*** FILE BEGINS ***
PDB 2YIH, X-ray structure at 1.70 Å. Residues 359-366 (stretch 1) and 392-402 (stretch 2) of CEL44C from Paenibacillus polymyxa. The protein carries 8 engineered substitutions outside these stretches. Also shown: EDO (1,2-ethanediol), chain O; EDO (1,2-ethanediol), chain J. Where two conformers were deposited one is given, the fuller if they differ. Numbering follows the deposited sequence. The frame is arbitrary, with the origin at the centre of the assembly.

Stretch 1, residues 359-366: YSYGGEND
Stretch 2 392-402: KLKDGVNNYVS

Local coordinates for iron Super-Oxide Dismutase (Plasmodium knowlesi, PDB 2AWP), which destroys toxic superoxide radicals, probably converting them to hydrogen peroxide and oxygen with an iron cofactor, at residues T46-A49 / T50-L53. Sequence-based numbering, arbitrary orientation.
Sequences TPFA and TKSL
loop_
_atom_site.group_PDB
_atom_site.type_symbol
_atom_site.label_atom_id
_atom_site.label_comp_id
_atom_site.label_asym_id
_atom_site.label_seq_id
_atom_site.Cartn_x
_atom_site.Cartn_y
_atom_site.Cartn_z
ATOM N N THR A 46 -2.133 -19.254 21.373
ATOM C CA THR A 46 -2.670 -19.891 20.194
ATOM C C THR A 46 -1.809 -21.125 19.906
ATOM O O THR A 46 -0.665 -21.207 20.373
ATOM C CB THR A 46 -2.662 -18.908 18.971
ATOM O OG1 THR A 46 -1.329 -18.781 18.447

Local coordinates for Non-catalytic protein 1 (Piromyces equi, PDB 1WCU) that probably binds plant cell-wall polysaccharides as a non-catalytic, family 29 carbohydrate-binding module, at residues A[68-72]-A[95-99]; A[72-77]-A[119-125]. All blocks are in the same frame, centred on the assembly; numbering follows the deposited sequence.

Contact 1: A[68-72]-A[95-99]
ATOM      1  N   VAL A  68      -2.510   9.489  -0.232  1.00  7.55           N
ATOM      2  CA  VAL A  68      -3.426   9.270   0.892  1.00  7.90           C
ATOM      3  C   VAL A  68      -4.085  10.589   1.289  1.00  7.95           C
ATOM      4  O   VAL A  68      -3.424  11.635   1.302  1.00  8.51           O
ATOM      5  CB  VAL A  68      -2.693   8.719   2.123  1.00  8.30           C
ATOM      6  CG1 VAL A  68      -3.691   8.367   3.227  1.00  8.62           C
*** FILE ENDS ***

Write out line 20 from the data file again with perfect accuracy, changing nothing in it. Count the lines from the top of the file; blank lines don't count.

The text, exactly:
ATOM C CB THR A 46 -2.662 -18.908 18.971